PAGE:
And what wonders come out of that little kitchen! I’ve tried my share, or more than, and every one of them seemed better than the last. The croissant French toast I had for breakfast one morning, with a glass of fresh-squeezed orange juice and coffee, was the best way to start a day in Amsterdam. At lunches, I’ve tried the vegetarian quiche with basil, tomatoes, onions and Dutch Beemster cheese, rich and gooey and so good. I’ve also tried the sandwich with Porchetta, that wonderfully soft Italian ham, with pickles and anchovy mayo. A friend had one of the oven-baked sandwiches, with goat cheese, apple-olive jam, walnuts and sun-dried tomatoes and loved every bite. Portions are hefty. The sandwiches come in small and large, and the large size is very large indeed.

For dessert or a quick pick-up mid-day, any of the pastries from the window with a cup of coffee will do the job, and nicely too. The sweet bread pudding is an absolute favorite, made with yesterday’s leftover sourdough bread and not quite like anything I’ve ever had. I loved it. Carrot cake and zucchini cake with lemon curd are perennial favorites on the menu, as are whatever sort of cheesecakes Pavel is baking that day. There are gluten-free options and always a vegan muffin of the day.

Price Range: Amsterdam is a pretty expensive city, but the prices at De Laatste Kruimel are reasonable. A large slice of quiche is €4.50. A savory pie, such as the one with portobello mushrooms, sun-dried tomatoes and bacon is €5.20, as is a hefty serving of the polenta with toppings. Sandwiches are €3.50-4.40 for a small one, €4.90-5.70 for large. A large, meal-sized layered salad is €6.60.  Pastries begin at €1 for a mini pastel de nata or €1.10 for a flaky fresh croissant up to €3 for a brownie or sweet bread pudding. Cake and pie range from €3.60-3.90. Organic yoghurt with home-made granola is €4.50.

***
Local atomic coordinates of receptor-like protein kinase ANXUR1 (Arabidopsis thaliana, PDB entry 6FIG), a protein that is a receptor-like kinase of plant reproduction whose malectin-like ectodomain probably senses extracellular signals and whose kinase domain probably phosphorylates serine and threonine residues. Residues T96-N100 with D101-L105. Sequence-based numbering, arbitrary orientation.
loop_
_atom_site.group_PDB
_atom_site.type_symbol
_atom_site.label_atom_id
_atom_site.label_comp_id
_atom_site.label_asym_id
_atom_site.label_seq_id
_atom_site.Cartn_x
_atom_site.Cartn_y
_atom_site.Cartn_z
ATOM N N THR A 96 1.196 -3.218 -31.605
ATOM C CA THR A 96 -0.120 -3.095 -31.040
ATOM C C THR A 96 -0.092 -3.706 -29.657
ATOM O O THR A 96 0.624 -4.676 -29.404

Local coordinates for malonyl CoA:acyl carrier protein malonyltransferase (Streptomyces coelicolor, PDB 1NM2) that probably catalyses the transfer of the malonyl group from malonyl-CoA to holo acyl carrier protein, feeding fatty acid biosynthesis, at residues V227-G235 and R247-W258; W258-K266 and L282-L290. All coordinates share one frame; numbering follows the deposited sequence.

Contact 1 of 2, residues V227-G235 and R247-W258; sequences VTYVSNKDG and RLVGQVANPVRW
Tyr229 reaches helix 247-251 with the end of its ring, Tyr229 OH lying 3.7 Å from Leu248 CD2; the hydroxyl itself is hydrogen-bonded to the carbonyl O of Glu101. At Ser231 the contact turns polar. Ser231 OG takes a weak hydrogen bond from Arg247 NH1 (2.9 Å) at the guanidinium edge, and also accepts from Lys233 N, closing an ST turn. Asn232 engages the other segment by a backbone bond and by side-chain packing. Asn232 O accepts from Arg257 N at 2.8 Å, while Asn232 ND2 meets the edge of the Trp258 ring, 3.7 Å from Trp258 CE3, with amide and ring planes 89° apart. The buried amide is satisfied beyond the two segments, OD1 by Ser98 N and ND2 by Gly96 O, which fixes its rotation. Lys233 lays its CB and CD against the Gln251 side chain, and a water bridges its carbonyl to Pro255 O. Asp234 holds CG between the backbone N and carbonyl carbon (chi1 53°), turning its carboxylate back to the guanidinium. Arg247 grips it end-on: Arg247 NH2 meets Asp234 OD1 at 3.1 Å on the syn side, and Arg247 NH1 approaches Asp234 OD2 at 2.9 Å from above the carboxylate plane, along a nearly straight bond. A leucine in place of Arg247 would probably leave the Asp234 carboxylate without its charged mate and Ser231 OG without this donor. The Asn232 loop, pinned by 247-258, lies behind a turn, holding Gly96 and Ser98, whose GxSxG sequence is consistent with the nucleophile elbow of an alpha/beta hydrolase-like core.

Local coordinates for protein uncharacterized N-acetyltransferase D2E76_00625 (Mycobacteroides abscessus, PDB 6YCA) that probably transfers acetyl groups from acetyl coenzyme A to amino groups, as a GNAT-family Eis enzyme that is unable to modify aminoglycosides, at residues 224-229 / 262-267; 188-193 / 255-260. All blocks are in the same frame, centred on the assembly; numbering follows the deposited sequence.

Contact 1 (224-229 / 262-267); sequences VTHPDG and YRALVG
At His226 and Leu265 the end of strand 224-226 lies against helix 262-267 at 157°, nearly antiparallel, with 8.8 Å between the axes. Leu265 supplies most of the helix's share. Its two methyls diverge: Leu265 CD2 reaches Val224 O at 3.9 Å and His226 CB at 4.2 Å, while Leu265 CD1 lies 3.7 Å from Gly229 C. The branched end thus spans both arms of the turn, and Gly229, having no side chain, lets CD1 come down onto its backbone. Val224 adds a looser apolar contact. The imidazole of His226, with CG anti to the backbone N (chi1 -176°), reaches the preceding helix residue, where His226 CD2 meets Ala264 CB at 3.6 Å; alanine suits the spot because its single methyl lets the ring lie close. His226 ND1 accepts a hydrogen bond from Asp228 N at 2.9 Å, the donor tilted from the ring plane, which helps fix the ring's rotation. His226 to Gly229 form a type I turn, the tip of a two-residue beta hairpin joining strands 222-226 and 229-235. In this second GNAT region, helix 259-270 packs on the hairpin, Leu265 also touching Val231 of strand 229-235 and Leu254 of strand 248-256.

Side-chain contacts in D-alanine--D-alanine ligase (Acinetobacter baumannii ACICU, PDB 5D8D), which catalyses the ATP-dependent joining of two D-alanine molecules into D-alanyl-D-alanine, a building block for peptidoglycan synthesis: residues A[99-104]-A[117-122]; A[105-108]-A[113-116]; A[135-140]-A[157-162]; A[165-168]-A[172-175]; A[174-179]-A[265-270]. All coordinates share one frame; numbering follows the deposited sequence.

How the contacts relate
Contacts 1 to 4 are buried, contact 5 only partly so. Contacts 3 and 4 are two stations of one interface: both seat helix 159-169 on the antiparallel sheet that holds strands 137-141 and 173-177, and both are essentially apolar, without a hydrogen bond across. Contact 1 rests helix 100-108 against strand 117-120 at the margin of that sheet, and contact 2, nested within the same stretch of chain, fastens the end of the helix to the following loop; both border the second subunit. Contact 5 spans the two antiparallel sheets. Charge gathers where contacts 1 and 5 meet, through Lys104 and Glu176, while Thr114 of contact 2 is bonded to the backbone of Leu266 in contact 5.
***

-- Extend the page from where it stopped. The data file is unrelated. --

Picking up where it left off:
Pin it For Later:

De Laatste Kruimel, Good to the Last Crumb, with a look into the front window, a tiered wooden mountain of vintage cake plates full of fabulous pastries, pies, cakes, scones, croissants, and more.

Donna Meyer

Donna Meyer is a freelance travel writer and the creator of Nomad Women, a blog to inspire older women travelers to get out and see more of the world. When she is not traveling the world--and eating everything in sight--she lives in San Miguel de Allende, in central Mexico.

2 Comments Add yours

  1. Love this post! We, too, found some amazing culinary treasures while in Amsterdam.

  2. The food looks amazingly yummy! It makes me want to jump on a plane and go there right now.

Leave a Reply

Your email address will not be published. Required fields are marked *